“Action means change. In this process, “no business as usual”. We should get out of our comfort zone. All stakeholders. With humility, leaving behind our logos and egos. With a sense of urgency, to respond to today’s issues and prepare for the future for the future generations.
Change with commitments that uphold rights.
Change for all governments to respond to the challenges and comply with the values enshrined in the human rights framework. Not just a few governments, not only those in regions people move through or to.
Change starts by a different way of telling the story. Migration is a reality with opportunities.
Change behaviour of steps towards migrants. For harmonious societies, increase social inclusion. Our work as civil society through the Global Compact is for a change in daily life.
The time we have is to be focused and for action.”
Three points of emphasis:
- First: URGENCY: protection and assistance now for migrants on the ground
- Second: IMPLEMENTATION: focus on action implementing existing commitments without delay
- Third: INCLUSION: participation of civil society, especially migrants and diaspora, together with all relevant stakeholders, in the preparations for, and participation in, the Global Compact on Migration. Not to forget local authorities. Nor the weight of youth and the perspectives of children.
Don’t invite migrants to tell stories but to work with you on policy implementation, on the challenges of solutions. Migrant policy based on evidence and on the values enshrined in the human rights framework.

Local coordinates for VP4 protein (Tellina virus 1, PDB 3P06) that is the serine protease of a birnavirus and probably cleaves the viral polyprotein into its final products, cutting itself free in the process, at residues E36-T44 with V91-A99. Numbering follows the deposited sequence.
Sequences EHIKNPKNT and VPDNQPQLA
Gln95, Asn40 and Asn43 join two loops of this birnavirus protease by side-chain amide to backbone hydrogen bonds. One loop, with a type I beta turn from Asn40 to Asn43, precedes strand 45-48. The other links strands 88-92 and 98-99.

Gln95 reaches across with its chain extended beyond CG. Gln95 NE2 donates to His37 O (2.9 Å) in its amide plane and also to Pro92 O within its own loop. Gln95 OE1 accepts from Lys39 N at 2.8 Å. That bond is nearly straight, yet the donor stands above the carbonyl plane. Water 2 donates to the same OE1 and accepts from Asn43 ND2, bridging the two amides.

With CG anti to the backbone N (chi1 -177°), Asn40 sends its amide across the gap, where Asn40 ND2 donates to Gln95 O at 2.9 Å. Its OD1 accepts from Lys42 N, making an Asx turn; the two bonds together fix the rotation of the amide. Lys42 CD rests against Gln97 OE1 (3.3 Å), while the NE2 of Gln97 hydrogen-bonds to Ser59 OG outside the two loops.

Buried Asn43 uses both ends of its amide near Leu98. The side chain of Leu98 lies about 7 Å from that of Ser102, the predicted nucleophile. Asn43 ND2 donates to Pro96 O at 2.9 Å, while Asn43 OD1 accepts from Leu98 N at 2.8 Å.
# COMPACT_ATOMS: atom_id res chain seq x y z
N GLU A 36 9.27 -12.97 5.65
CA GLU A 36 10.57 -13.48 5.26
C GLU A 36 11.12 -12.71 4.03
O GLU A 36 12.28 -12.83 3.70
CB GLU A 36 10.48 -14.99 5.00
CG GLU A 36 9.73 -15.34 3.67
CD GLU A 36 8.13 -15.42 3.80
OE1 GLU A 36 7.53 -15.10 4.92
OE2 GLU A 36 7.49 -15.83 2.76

Requirements to accomplish these actions:
- First, an Effective Governance Framework: to accomplish such actions, an effective governance framework is needed.
Treaties are important; they do not meet the criterion of urgency, as migrants are dying by the thousands in transit.
Guidelines are important, but most are non-binding.
A commitment with concrete deliverables, implementation and a monitoring framework—is what civil society wants to deliver with governments. It fits both the criteria of urgency and monitored implementation.
- Second, A Tools-based Approach: Governance framework doesn’t need to start from scratch. Some tools exist already
- Third: Partnership with Civil Society:
Appreciate the many expressions of support for this participation.
It is at a time where the speed of shrinking civic space is very deep, very fast, across borders.
No time to waste. No time for lofty concepts. Monitoring and measures. Make difference in people’s life.
Justin Mc Dermott gave an overview of the “Peter Sutherland report”. The first recommendation: “Who needs what” and special attention to children.
A child is a child no matter his/her migration status. A child does not go running a round with an “M” for migrant, “R” for refugee, “I” for internally displaced or other. As such, children are a link between the two global compacts.
We need to ensure that both Global Compacts are adopted in 2018 with coherent and harmonised child focused goals, targets and indicators similar to, and in line with, the SDG 2030 Agenda. This would be common for both Global Compacts on the basis of the principle of non-discrimination irrespective of a child’s migration or residency status.
On the GFMD you can find on this website 3 more posts:
- GFMD Civil Society Days: key messages on children on the move
- “I believe in the impossible, every day” #GFMD_CSD
- “Tracking change”, the satelite meeting ahead of GFMD 2016
The Independent, Dhaka newspaper, article about the GFMD
GFDM 2016 Reports and speeches are available on the GFMD website